The Food Of Indonesia


Indonesian cuisine is one of the most exotic and colourful in the world, full of intense and vibrant flavours. There are many different food regions in Indonesia, sixteen in total! Some include Jakarta, Java, Madura, Bali, Aceh, Sumatra, Sulawesi, Nusa Tenggara, Maluku and Papua. 

The Food Of Indonesia

Indonesian food has gained influence from Middle Eastern & Indian cuisines, creating dishes like flavoured rice, curried meat and vegetables. The Chinese brought over noodles, spring rolls as well as other stir-fried dishes. Eastern Indonesian flavours are heavily influenced by Polynesian and Melanesian cuisine. Hot and spicy food evolved in Indonesia when the Spanish introduced chilli peppers. 

The food of Indonesia is complex with rich flavours, perfectly balancing sweet, salt, sour and bitter. Hot and spicy food like sambal and chilli sauce with shrimp paste are a staple condiments. The main Indonesian cooking methods involve frying, boiling, grilling, roasting, sautéing and steaming.


  • Indonesians have snacks and a variety of small dishes throughout the day, plus their main meals.
  • Charcoal cooking and meats on skewers are a very popular street food.
  • Indonesia has a diverse range of sambal accompaniments. The most iconic being sambal belacan and unripe mango sambal.
  • Sambal is a paste made by pounding a combination of chillies, fermented shrimp paste, tangy lime juice, sugar and salt.
  • Many Indonesians are not strict vegetarians, however small numbers of practicing Buddhists will consume a mostly plant-based diet.
  • With such a large amount of the population being Muslim, pork or alcohol is rarely seen in any Indonesian recipes (with the exceptions of Balinese cuisine).


  • Rice is served as an accompaniment to main meals and can be cooked in coconut milk, turmeric or (simply) plain water. Rice dishes can also be steamed in woven packets of coconut fronds or banana leaves and even used in desserts!
  • Nasi Goreng is considered the national dish of Indonesia. This spicy stir-fried rice is often eaten for breakfast and served with eggs, dried anchovies, sambal, sliced tomato and cucumber.
  • Wheat flour is used in making noodles, roti and other breads.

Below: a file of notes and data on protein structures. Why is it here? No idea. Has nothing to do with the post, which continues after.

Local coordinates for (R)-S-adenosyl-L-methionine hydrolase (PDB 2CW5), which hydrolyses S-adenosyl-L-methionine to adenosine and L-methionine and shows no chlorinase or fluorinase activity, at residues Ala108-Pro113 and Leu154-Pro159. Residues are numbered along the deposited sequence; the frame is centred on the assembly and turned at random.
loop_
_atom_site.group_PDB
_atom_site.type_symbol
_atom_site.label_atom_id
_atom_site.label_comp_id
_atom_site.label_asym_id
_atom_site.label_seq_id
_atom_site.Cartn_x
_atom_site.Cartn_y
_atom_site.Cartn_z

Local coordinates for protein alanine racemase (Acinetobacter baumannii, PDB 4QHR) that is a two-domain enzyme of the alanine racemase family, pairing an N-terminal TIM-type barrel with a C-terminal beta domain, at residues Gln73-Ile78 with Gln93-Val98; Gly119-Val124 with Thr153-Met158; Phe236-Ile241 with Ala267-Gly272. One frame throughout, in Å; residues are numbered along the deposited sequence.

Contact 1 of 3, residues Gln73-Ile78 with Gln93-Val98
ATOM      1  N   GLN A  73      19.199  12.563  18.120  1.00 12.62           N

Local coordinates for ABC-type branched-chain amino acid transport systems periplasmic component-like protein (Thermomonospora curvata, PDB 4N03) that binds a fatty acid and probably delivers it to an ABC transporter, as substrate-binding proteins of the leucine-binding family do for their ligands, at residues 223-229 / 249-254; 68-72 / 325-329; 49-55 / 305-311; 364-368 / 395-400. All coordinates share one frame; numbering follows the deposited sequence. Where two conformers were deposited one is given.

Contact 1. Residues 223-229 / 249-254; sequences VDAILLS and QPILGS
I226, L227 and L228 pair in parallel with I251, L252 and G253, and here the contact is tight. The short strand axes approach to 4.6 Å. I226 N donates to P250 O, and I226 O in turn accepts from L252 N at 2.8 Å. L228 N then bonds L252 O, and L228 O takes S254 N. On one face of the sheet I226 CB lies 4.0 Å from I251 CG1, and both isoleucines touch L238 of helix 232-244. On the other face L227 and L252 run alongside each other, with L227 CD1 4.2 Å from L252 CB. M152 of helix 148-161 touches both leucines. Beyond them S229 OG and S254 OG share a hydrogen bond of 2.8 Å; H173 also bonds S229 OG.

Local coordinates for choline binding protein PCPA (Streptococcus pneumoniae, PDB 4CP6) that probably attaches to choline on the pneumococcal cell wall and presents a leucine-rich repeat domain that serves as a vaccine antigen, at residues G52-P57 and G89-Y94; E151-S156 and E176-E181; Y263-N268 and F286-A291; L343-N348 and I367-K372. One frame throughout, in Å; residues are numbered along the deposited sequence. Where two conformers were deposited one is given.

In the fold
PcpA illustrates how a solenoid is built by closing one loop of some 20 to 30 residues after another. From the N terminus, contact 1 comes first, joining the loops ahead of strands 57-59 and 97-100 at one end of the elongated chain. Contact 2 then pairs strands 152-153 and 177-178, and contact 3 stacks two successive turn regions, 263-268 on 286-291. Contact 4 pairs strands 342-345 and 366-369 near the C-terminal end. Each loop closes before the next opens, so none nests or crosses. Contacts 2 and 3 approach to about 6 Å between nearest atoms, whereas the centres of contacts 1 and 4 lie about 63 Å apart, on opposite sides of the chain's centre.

• Common tuber vegetables used include yams, sweet potato, potato, taro and cassava. Popular starchy fruits are Jackfruit and breadfruit.
  • Sago flour or pearls can be a staple ingredient for congee or mixed with water to make pancakes or steamed buns. 
  • Green leafy vegetables like kangkong or spinach are often merely cooked with garlic and a little oil.
  • Gado-gado is a famous salad using cooked vegetables dressed with a spicy peanut sauce.
  • "Rempah" is the Indonesian word for spice and "bumbu" indicates a spice mixture or seasoning. Both words are interchangeable when used to describe what we know as curry paste.
  • Indonesia is known as “The Spice Islands", with many native spices: nutmeg, mace, clove, pandan leaves and galangal.
  • Introduced aromatics used commonly are black pepper, turmeric, lemongrass, shallot, cinnamon, coriander and tamarind, ginger, scallions and garlic.
  • Tempeh, a fermented soy product is widely used in vegetarian cuisine or as a meat replacement.
  • The umami rich shrimp paste is essential in Indonesian cooking and provides a flavour kick to many spice blends, stir-fries and braises.
  • Soy sauce and kecap manis (sweet soy sauce) are another two essential Indonesian ingredients. They are used to marinate barbecued meat or fish, provide colour and flavour to stews, dress salads or used as part of dipping sauces.
  • Coconut water, milk, flesh (fresh or dried) and cream are used for both sweet and savoury meals and snacks.
  • Peanuts and candlenuts are popular in Indonesian cookery. If you find it difficult to source candlenuts, macadamias are an excellent substitute.


  • Popular Indonesian drinks are tea and coffee.
  • Common fruit juices and smoothies include orange, guava, mango, soursop, durian and avocado.
  • Durian can also be made into ice cream or sorbets called es durian.
  • Many drinks are served with crushed ice and are also classified as desserts. 
  • Primarily an Islamic country, Indonesian Muslims are not permitted to consume alcoholic beverages.